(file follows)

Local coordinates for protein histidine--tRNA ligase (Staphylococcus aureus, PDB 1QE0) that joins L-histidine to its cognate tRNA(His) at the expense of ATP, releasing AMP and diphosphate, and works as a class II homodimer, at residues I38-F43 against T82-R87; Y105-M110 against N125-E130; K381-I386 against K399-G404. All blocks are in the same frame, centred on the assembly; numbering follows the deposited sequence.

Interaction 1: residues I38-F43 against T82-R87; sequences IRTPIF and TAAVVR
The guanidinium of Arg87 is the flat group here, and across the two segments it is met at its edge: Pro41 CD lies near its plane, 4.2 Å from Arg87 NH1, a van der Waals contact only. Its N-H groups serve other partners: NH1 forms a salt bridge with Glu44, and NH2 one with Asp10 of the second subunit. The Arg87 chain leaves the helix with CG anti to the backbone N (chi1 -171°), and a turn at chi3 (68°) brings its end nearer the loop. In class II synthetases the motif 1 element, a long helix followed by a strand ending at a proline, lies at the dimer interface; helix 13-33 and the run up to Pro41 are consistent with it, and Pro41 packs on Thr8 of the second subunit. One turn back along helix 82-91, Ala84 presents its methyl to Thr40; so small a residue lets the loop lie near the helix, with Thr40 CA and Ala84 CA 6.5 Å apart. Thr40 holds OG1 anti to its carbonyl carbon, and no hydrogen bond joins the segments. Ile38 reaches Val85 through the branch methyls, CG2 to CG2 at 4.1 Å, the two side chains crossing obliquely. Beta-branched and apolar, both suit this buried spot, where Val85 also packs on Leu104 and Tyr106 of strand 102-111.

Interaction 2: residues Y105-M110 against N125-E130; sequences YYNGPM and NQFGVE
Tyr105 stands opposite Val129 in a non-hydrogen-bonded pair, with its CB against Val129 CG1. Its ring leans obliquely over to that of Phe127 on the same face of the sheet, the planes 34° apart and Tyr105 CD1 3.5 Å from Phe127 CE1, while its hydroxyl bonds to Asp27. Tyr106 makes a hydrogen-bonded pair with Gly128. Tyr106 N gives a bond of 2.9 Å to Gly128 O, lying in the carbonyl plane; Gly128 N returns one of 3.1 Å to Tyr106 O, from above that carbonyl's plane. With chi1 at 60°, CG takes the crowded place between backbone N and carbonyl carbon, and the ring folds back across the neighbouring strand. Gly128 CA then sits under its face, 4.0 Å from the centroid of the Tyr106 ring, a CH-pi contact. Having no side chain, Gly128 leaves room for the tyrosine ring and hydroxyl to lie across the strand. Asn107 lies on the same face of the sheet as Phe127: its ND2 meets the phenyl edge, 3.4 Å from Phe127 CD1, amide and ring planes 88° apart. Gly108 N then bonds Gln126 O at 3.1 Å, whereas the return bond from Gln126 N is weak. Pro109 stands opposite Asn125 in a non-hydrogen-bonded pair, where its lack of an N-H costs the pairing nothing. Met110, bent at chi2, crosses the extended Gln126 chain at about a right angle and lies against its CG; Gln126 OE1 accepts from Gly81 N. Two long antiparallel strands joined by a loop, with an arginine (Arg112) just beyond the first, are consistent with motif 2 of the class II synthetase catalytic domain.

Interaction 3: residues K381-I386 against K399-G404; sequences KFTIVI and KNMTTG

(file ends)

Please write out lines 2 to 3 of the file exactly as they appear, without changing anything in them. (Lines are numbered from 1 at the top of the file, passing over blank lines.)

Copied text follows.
Interaction 1: residues I38-F43 against T82-R87; sequences IRTPIF and TAAVVR
The guanidinium of Arg87 is the flat group here, and across the two segments it is met at its edge: Pro41 CD lies near its plane, 4.2 Å from Arg87 NH1, a van der Waals contact only. Its N-H groups serve other partners: NH1 forms a salt bridge with Glu44, and NH2 one with Asp10 of the second subunit. The Arg87 chain leaves the helix with CG anti to the backbone N (chi1 -171°), and a turn at chi3 (68°) brings its end nearer the loop. In class II synthetases the motif 1 element, a long helix followed by a strand ending at a proline, lies at the dimer interface; helix 13-33 and the run up to Pro41 are consistent with it, and Pro41 packs on Thr8 of the second subunit. One turn back along helix 82-91, Ala84 presents its methyl to Thr40; so small a residue lets the loop lie near the helix, with Thr40 CA and Ala84 CA 6.5 Å apart. Thr40 holds OG1 anti to its carbonyl carbon, and no hydrogen bond joins the segments. Ile38 reaches Val85 through the branch methyls, CG2 to CG2 at 4.1 Å, the two side chains crossing obliquely. Beta-branched and apolar, both suit this buried spot, where Val85 also packs on Leu104 and Tyr106 of strand 102-111.